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Grocery store chain A&P files for bankruptcy again

July 20, 2015, 11:53 AM UTC
A&P Files For Chapter 11 Bankruptcy Protection
JERSEY CITY, NJ - DECEMBER 13: People walk from a A&P supermarket December 13, 2010 in Jersey City, New Jersey. Venerable grocery chain The Great Atlantic & Pacific Tea Company, better known as A&P filed for bankruptcy protection this weekend, under mounting debt and structural problems. The company founded in New York in 1859 owns close to 400 supermarkets in the Northeast under the names of A&P, Pathmark, Food Emporium, Waldbaum's, and others. (Photo by Chris Hondros/Getty Images)
Photograph by Chris Hondros — Getty Images

Storied supermarket chain Great Atlantic & Pacific Tea Co Inc, better known as A&P, filed for Chapter 11 bankruptcy protection for the second time in five years and said it was in discussions with buyers for some of its stores.

The 156-year-old company has hired Evercore Partners, an investment bank that specializes in selling assets. A&P listed assets and liabilities each of more than $1 billion in its bankruptcy filing late Sunday.

The company said was in talks with Acme Markets Inc, owner of Safeway and Albertsons grocery stores, Shop & Shop Supermarket Co LLC and Key Food Stores Co-operative Inc to buy its assets.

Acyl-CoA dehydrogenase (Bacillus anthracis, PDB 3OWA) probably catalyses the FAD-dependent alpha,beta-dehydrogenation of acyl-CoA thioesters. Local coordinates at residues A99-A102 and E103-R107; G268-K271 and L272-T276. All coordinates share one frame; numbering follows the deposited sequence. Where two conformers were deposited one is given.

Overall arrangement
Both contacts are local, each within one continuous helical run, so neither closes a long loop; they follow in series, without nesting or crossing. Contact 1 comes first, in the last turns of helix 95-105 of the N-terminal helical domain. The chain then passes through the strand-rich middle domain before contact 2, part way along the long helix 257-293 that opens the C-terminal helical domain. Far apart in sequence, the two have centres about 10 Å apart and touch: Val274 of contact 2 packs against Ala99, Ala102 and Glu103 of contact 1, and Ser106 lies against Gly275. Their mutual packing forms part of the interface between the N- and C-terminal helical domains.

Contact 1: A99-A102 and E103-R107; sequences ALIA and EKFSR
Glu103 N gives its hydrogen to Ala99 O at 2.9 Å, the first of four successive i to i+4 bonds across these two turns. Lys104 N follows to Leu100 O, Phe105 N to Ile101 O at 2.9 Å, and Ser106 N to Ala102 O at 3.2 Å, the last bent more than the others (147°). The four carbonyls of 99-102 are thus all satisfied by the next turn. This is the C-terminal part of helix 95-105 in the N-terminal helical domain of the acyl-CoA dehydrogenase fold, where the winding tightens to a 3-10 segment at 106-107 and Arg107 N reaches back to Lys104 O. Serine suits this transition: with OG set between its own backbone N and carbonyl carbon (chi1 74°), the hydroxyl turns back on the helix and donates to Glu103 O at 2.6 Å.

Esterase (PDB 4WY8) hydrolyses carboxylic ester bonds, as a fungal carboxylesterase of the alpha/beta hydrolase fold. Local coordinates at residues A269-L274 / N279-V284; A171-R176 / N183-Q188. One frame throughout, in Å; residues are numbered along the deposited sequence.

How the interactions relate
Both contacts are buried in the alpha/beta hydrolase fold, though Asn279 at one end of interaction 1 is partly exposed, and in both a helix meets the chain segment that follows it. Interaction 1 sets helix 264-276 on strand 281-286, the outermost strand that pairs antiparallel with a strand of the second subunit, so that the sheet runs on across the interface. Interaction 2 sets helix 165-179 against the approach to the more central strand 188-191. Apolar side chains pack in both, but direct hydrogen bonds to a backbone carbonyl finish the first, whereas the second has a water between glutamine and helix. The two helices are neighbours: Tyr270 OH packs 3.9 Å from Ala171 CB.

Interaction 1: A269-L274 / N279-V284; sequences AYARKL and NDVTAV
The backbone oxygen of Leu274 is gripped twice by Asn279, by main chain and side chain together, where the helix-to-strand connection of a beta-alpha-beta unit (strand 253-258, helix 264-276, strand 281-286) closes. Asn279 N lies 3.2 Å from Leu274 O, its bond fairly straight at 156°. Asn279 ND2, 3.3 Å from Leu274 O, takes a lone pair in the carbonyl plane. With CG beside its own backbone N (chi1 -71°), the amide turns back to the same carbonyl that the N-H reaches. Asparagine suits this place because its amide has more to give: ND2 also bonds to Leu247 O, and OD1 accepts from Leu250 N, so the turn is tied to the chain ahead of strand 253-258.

A&P has lined up buyers for 120 of its 296 stores with total expected proceeds of about $600 million, The Wall Street Journal reported, citing a person familiar with the matter.

The company, which also owns Best Cellars, Pathmark and Superfresh stores, has been unable to stand up to behemoths such as Wal-Mart Stores (WMT) and Costco Wholesale (COST) who entice customers with big discounts.

At the same time, wealthier shoppers have been lured away by higher-end stores such as Whole Foods Market Inc.

A&P has received debtor-in-possession financing of $100 million from Fortress Credit Corp, court documents show.

The Montvale, New Jersey-based company employs about 34,000, according to its website.
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A&P, which in its heyday in the early 20th century operated over 15,000 stores, first filed for bankruptcy protection in 2010, re-emerging two years later as a private company after obtaining financing from investors including Goldman Sachs and an affiliate of billionaire Ron Burkle.

The company was founded as a mail order business in 1859 by tea and spice merchants George Huntington Hartford and George Gilman. In the same year, it opened its first store-warehouse operation in New York City, according to A&P’s website.

The case is in U.S. Bankruptcy Court, Southern District of New York, Case No: 15-23007.